Green hydrogen production costs must tumble in order for the eco-friendly gas to compete against conventional hydrogen, while transporting the ultra-light fuel in large volumes remains an unsolved engineering problem.

Gulf governments are investing heavily in developing green hydrogen plants, which are powered by wind- and solar-made electricity and use electrolysers to split water into oxygen and hydrogen.

Burning hydrogen produces only water, so is a carbon-free energy source, but the conventional method of making hydrogen from natural gas or coal emits vast amounts of carbon dioxide (CO2) – globally, the industry produces more CO2 annually than Britain and Indonesia combined, according to the International Energy Agency.

Green hydrogen, which provides just 2% of global hydrogen output, costs €2.50 to 5.50 per kilogram, the European Commission estimates. Fossil fuel-based, or grey, hydrogen costs as little as $0.90/kg, according to The King Abdullah Petroleum Studies and Research Center (KAPSARC), which forecasts Saudi Arabia’s under-construction $5 billion green hydrogen plant could produce the gas at $2.16 per kilogram initially.

This could fall to $1.50/kg by 2030 as electrolyser and renewable energy costs decline, KAPSARC predicts.

“Those are aggressive targets – simplistically, if you can get down to $2/kg you’re starting to become competitive versus natural gas in some markets – especially those with a cost on CO2 emissions,” said Murray Douglas, Head of Hydrogen Research at Wood Mackenzie.

Blue hydrogen, which is made via conventional methods but captures and stores the resulting carbon dioxide, is a lower-cost alternative that could enable Gulf producers to expand production capacity rapidly.

“Blue projects depend on available gas resources and gas costs,” said Douglas.

Both green and blue hydrogen require further technological improvements to compete against grey hydrogen.

“The question is how much further can those (improvements) be taken?” said Douglas. “A lot of intellectual property is being developed, although the companies involved are quite guarded. If electrolyser efficiency continues to improve and capex requirements fall further, your project economics comes down to securing very low-cost electricity at a high load factor and high utilization. If you can do that you can become very competitive but doing so is a major challenge for the industry.”

The Gulf appears to meet those requirements. The region’s solar power plants have set numerous world record low prices, with the cost of producing solar, wind and green hydrogen in the Gulf is about one-third of the global average according to Strategy&. Solar panels in the Gulf also receive double the solar energy of those in Northern Europe, for example.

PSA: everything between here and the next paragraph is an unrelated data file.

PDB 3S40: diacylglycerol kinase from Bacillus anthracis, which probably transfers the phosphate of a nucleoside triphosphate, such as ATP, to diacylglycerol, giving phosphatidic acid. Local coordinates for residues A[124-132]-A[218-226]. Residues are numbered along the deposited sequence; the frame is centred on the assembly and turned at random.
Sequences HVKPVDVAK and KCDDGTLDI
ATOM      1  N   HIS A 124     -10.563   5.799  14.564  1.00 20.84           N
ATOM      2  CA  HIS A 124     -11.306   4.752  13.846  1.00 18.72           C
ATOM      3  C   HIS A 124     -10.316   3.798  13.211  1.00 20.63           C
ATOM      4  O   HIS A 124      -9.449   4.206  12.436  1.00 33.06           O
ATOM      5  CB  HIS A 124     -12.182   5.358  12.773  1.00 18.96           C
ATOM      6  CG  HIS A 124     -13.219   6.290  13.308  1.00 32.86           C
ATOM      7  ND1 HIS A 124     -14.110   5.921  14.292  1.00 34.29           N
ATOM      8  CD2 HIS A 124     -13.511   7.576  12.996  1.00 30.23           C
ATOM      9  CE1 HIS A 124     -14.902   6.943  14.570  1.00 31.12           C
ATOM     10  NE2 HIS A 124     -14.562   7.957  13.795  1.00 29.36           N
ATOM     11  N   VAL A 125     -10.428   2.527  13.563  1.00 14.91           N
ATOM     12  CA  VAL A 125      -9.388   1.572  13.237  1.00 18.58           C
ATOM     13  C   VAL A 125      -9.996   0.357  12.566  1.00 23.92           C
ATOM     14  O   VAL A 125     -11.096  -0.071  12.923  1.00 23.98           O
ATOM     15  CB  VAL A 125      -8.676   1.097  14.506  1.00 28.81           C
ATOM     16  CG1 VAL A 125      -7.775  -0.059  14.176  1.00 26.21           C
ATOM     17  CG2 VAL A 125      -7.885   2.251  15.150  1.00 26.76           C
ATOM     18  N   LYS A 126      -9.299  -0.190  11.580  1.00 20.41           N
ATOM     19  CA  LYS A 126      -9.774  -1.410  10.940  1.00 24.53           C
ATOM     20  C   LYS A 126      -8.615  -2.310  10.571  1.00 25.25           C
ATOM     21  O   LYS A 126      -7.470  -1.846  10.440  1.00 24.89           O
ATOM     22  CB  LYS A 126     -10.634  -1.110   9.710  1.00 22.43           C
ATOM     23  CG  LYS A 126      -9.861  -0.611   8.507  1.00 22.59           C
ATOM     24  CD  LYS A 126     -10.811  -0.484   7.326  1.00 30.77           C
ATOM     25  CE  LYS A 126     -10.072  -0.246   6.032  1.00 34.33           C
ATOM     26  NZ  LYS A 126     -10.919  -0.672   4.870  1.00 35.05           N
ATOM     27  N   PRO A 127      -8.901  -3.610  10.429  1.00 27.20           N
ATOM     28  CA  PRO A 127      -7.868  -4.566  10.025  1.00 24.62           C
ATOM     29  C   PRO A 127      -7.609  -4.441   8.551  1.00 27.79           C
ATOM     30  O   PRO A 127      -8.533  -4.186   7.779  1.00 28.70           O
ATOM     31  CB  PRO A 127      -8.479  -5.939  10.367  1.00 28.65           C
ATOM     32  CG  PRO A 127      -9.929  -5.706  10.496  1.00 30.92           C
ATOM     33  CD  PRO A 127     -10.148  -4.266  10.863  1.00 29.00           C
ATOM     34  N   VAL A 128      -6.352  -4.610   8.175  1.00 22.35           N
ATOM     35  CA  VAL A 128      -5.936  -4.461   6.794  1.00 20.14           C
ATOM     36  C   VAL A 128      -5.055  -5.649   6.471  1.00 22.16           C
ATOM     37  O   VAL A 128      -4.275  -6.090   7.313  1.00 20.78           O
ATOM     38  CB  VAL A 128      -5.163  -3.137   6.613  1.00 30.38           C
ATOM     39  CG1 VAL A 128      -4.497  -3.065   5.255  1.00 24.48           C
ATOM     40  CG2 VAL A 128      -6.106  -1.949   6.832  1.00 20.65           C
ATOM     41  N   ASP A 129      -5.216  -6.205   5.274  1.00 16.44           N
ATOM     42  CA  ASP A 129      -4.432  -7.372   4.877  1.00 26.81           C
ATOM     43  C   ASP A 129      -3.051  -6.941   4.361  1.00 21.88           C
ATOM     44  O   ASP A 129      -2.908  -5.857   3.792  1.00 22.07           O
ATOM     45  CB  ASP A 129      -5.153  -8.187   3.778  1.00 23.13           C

Yet other problems persist. Other problems persist. As the lightest of all elements, hydrogen must be pressurised into a liquid or compressed gas in order to transport large volumes, which is an expensive process. Such difficulties are why most green hydrogen projects – including Saudi’s mega-plant and a smaller-scale scheme in Abu Dhabi - plan to convert the gas into ammonia, which is cheaper and easier to transport.

“The industry's very comfortable that hydrogen can become competitive at the point of production, even versus fossil fuels alternatives, but the challenge is whether it can be competitive at the point of consumption,” said Douglas.

“That's where the question marks over transportation, storage and distribution come into the equation. The advantage of ammonia is that there’s a tradeable market. We already know how to do it, what it costs, but because it’s a mature industry, ammonia transportation costs are unlikely to fall significantly.

“If they solved the engineering around how to do liquified hydrogen, then transportation costs would tumble, but there are enormous challenges to succeed – far bigger than what it was for liquefied natural gas (LNG), for example.”

Europe will likely be a major buyer of Gulf-made green hydrogen. In May, the European Union set a target for the bloc to produce 10 million tonnes of green hydrogen annually and also import the same amount by 2030. Hydrogen manufactured in North Africa could be transported via pipelines to Europe. Converting existing gas pipelines is possible from an engineering viewpoint, but financially its viability depends on various factors in each destination market. In many European countries, policymakers may prefer to substitute electricity for natural gas to provide heating.

(Reporting by Matt Smith; editing by Seban Scaria)

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